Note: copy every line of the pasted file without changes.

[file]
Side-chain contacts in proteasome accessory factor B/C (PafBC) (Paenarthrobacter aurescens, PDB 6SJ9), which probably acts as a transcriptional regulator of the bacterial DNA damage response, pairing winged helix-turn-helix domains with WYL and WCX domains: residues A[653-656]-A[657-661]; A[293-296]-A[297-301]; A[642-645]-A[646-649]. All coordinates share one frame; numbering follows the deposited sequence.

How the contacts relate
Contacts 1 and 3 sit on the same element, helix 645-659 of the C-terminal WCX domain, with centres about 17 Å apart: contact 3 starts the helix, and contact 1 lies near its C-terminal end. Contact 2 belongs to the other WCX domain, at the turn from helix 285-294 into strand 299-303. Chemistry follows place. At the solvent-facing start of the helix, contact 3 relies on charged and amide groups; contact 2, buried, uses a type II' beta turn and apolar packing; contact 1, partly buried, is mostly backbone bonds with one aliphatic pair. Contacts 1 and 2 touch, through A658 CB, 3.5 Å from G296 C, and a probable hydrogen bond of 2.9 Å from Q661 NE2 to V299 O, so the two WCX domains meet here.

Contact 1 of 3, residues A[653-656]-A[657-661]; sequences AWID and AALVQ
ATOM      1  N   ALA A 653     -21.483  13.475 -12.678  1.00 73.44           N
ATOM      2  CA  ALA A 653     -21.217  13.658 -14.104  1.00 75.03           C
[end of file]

Side-chain contacts in proteasome accessory factor B/C (PafBC) (Paenarthrobacter aurescens, PDB 6SJ9), which probably acts as a transcriptional regulator of the bacterial DNA damage response, pairing winged helix-turn-helix domains with WYL and WCX domains: residues A[653-656]-A[657-661]; A[293-296]-A[297-301]; A[642-645]-A[646-649]. All coordinates share one frame; numbering follows the deposited sequence.

How the contacts relate
Contacts 1 and 3 sit on the same element, helix 645-659 of the C-terminal WCX domain, with centres about 17 Å apart: contact 3 starts the helix, and contact 1 lies near its C-terminal end. Contact 2 belongs to the other WCX domain, at the turn from helix 285-294 into strand 299-303. Chemistry follows place. At the solvent-facing start of the helix, contact 3 relies on charged and amide groups; contact 2, buried, uses a type II' beta turn and apolar packing; contact 1, partly buried, is mostly backbone bonds with one aliphatic pair. Contacts 1 and 2 touch, through A658 CB, 3.5 Å from G296 C, and a probable hydrogen bond of 2.9 Å from Q661 NE2 to V299 O, so the two WCX domains meet here.

Contact 1 of 3, residues A[653-656]-A[657-661]; sequences AWID and AALVQ
ATOM      1  N   ALA A 653     -21.483  13.475 -12.678  1.00 73.44           N
ATOM      2  CA  ALA A 653     -21.217  13.658 -14.104  1.00 75.03           C